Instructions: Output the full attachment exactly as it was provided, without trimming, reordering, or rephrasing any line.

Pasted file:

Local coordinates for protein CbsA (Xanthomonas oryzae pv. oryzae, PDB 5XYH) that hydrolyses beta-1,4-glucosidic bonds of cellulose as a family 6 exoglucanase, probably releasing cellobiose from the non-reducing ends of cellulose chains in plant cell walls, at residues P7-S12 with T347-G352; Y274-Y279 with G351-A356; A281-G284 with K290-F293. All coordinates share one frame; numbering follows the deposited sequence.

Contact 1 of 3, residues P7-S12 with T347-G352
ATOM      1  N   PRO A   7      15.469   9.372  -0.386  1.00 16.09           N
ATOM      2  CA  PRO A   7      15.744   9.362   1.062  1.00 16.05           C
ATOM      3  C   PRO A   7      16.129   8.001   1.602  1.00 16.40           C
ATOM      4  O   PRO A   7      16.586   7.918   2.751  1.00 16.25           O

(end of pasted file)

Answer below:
Local coordinates for protein CbsA (Xanthomonas oryzae pv. oryzae, PDB 5XYH) that hydrolyses beta-1,4-glucosidic bonds of cellulose as a family 6 exoglucanase, probably releasing cellobiose from the non-reducing ends of cellulose chains in plant cell walls, at residues P7-S12 with T347-G352; Y274-Y279 with G351-A356; A281-G284 with K290-F293. All coordinates share one frame; numbering follows the deposited sequence.

Contact 1 of 3, residues P7-S12 with T347-G352
ATOM      1  N   PRO A   7      15.469   9.372  -0.386  1.00 16.09           N
ATOM      2  CA  PRO A   7      15.744   9.362   1.062  1.00 16.05           C
ATOM      3  C   PRO A   7      16.129   8.001   1.602  1.00 16.40           C
ATOM      4  O   PRO A   7      16.586   7.918   2.751  1.00 16.25           O